by Curlan Campbell
- ‘Touch of Grace’ and ‘IDMC Gospel Soul Choir’ produced a music video of Mahalia Jackson’s ‘If I Can Help Somebody’
- Mental health advocate, Sandra Johnson, connected choirs to produce rendition
- Video officially released today for World Mental Health Day
As global activists join together to recognise World Mental Health Day on 10 October 2020, during a global pandemic, there is a push for policymakers to address a lack of investment in mental health leaving millions without access to services.
Locally, founder of ‘Still I Rise,’ Sandra Johnson, a mental health advocate, a survivor of domestic violence, has brought together 2 prominent gospel choirs — over 4,000 miles apart — virtually, to remake a gospel classic released by Mahalia Jackson entitled ‘If I Can Help Somebody’. This rendition was dedicated to the millions of people globally who are coping with mental health challenges in a time where limiting social interactions are advised to curb the spread of Covid-19.
Gospel choirs ‘Touch of Grace’ (TOG) in Grenada and ‘IDMC Gospel Soul Choir’ in the UK produced a music video performing the gospel classic. The video was officially released today for World Mental Health Day.
Johnson has been known to champion the cause of improving access to healthcare services and support for people with suffering in silence. “So, as the founder of ‘Still I Rise’, and someone who has lived experience of mental health, I thought it was imperative to highlight the importance of reaching out to people. As a member of IDMC Gospel choir in the UK, when I first heard the song it resonated about my own mental health struggles and how I believe if at the time I had persons around me that understood, what it was like living with a mental health illness, then maybe things would have been different.”
Stranded in Grenada due to the global pandemic, Johnson saw first hand the challenge that isolation will have on those coping with mental health issues and felt the need to respond. “Being in Grenada during Covid times, again my only outlet was through singing and joining TOG was the best decision that I made. It gave me the opportunity to meet new people and socialised and get to know and understand the culture more. I realised that World Mental Health day was approaching and I just had the idea. What if the 2 choirs collaborate on one of my favourites songs which carries a powerful message of hope, inspiration and encouraging people to indeed help somebody.”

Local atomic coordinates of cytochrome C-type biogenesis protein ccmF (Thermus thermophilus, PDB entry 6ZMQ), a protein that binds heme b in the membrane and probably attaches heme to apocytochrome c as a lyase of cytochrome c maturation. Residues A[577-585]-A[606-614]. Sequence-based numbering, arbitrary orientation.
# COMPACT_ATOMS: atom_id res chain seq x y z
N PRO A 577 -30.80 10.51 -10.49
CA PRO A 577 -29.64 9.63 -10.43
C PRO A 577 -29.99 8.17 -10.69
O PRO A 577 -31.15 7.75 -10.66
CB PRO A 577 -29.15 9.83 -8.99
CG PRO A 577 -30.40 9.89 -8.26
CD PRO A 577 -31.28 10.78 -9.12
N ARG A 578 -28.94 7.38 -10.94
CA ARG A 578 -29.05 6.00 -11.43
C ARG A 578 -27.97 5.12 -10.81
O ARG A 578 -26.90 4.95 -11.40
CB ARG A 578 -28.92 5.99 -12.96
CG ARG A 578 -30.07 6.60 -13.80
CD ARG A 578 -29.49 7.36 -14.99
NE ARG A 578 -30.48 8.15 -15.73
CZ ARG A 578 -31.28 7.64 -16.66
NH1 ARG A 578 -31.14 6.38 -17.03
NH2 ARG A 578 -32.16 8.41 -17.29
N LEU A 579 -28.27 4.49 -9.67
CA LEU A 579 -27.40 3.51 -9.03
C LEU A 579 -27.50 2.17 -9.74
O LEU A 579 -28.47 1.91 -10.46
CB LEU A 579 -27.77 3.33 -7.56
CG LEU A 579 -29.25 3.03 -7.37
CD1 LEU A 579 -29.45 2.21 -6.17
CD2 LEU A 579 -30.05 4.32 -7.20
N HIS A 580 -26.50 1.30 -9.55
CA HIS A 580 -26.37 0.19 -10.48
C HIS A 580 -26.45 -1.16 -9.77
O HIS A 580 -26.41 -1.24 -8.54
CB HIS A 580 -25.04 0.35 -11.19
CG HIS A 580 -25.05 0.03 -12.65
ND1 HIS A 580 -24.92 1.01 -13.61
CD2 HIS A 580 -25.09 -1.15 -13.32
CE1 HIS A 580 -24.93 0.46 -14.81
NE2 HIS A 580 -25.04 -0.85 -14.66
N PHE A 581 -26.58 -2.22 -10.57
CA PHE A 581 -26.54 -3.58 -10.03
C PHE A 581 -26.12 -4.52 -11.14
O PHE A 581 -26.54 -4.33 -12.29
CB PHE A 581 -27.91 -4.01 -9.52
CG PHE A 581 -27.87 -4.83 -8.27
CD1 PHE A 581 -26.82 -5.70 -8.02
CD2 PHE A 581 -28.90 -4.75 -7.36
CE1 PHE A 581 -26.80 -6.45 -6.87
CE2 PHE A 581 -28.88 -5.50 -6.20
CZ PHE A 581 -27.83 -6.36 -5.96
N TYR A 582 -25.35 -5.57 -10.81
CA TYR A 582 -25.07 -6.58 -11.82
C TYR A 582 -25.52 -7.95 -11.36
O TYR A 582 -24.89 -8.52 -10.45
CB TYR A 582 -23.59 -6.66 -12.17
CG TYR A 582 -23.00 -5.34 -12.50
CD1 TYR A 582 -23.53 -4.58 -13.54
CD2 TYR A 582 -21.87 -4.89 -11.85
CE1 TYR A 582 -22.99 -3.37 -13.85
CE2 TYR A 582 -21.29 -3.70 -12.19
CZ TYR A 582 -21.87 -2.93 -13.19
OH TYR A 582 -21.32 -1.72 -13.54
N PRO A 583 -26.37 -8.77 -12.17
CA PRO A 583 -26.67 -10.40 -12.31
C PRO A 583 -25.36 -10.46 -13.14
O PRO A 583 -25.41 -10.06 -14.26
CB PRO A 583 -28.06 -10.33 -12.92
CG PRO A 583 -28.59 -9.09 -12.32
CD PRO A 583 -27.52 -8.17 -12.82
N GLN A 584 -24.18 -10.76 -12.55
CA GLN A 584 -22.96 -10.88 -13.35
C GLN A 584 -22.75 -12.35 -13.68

Johnson has joined the movement initiated by the World Health Organisation (WHO), calling for “massive scale-up in investment in mental health.”
“More education around mental health to erase stigma but not just from a clinical perspective but holistic. There is not enough knowledge about general wellbeing and from what I see, Grenada is so blessed to have everything home-grown. In addition, early intervention is crucial, especially with children. We also need to hear more from persons who have overcome some mental health challenges. You will see from the collaborations videos that there are indeed organisations in Grenada that support those who are experiencing challenges, and I openly say that some of these organisations have supported me very well through the last couple of months providing me a platform where I am able to be listened to with no judgement and with compassion. On the subject of collaborations, more joint partnership work is needed to support both individuals, even persons in the workplace and especially the vulnerable members of our community,” she said.
A team of local professionals including clothing designer Janelle John, and Sonix Production worked on the inspired music video to create awareness about mental health.
IDMC Gospel Soul Choir director, John Fisher, mixed and edited the song. “The song was already recorded and was waiting to be mixed for our next album. She invited Touch of Grace to record their vocals and they did that and sent them to us, and we’ve created an amazing sounding song with additions from their tremendous vocalists alongside our team here. The video is a combination of IDMC’s live show, individual videos, touch on location in your beautiful islands and we hope some meaningful images of support, hope and gestures of love.”
Fisher, an award-winning choir director, music teacher, and youth mentor, has been in the music business for over 40 years. He has called for greater awareness and support for people with mental health challenges.
“Firstly I feel that our people need the stigma of being classed as being mad or stupid taken off them, and that they must feel comfortable to be able to talk about their situations with qualified people that will give them helpful solutions. We are a proud people, but sometimes this can be to our own detriment. Can’t really speak for the Grenadian system, but black people are pretty much the same the world over. These situations are echoed throughout the world,” he said.
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